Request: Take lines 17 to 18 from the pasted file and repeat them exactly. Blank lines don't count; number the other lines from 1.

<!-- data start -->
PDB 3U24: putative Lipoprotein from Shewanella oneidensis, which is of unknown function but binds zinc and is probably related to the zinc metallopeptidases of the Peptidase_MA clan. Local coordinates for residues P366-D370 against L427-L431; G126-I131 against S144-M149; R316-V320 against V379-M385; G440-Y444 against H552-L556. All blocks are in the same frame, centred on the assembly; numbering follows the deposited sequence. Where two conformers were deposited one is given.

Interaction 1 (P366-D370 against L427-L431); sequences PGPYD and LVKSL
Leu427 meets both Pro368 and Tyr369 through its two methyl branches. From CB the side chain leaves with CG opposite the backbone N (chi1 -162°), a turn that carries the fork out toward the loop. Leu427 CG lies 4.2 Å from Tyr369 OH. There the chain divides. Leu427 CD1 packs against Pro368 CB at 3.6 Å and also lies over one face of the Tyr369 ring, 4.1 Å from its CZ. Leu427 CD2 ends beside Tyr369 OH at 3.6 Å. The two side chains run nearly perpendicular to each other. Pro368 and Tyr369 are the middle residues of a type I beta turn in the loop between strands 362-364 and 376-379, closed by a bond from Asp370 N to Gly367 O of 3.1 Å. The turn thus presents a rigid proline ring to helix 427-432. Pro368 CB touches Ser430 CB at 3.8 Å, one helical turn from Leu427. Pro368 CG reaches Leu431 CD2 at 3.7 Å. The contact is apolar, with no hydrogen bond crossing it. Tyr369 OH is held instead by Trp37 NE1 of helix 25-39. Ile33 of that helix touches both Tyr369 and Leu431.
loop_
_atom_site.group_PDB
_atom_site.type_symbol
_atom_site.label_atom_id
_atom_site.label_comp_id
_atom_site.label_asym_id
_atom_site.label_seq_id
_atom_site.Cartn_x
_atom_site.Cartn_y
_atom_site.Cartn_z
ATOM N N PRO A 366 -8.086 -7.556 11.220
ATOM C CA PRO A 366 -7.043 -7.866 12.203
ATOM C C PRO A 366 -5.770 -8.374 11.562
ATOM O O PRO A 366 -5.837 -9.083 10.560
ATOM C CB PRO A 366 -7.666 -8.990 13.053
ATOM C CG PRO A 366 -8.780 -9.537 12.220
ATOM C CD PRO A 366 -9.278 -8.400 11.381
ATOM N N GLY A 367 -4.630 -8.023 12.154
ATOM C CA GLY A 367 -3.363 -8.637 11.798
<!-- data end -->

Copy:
ATOM O O PRO A 366 -5.837 -9.083 10.560
ATOM C CB PRO A 366 -7.666 -8.990 13.053